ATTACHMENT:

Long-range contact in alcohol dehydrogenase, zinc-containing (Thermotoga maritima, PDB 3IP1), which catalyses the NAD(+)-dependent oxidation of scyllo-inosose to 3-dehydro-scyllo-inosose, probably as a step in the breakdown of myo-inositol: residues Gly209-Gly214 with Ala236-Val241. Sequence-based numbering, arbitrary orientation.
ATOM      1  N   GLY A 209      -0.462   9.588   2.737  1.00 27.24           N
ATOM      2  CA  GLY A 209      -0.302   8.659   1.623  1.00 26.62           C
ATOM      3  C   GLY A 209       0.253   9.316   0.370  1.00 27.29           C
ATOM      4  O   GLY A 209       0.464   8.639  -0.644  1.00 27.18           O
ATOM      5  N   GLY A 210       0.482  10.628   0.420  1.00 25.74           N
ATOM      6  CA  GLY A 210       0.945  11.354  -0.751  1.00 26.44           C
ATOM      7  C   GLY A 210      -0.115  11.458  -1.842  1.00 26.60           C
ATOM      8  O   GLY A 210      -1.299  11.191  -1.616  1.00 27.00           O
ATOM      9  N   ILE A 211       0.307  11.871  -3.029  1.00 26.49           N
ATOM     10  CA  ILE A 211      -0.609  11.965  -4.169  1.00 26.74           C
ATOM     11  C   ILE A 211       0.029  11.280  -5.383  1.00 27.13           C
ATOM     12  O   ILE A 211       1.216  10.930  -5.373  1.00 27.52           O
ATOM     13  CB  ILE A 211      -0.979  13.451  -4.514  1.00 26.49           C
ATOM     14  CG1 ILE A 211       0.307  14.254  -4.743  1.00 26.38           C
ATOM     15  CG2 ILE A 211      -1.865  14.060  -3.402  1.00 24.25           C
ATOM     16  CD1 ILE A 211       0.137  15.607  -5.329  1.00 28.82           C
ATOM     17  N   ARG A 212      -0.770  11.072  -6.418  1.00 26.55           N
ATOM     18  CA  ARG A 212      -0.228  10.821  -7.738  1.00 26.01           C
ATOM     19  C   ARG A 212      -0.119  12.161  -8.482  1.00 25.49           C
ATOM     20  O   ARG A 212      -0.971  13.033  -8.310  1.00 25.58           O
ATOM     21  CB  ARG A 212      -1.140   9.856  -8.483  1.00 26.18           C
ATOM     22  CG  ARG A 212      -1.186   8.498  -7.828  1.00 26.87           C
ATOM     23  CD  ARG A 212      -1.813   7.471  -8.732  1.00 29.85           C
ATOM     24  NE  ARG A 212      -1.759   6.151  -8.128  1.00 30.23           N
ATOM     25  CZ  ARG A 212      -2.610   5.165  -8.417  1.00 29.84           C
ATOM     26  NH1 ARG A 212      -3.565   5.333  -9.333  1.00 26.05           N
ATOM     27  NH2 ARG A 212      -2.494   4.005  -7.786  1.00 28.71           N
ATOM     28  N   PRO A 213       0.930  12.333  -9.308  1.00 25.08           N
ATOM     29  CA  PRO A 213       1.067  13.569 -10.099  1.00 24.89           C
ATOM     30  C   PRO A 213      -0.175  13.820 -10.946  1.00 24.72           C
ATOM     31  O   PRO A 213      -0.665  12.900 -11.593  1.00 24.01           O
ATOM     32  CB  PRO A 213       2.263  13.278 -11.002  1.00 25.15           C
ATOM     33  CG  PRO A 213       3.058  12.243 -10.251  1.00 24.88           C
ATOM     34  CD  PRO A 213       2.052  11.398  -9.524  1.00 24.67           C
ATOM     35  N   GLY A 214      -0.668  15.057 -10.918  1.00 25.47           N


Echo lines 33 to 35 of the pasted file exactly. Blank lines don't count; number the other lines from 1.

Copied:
ATOM     32  CB  PRO A 213       2.263  13.278 -11.002  1.00 25.15           C
ATOM     33  CG  PRO A 213       3.058  12.243 -10.251  1.00 24.88           C
ATOM     34  CD  PRO A 213       2.052  11.398  -9.524  1.00 24.67           C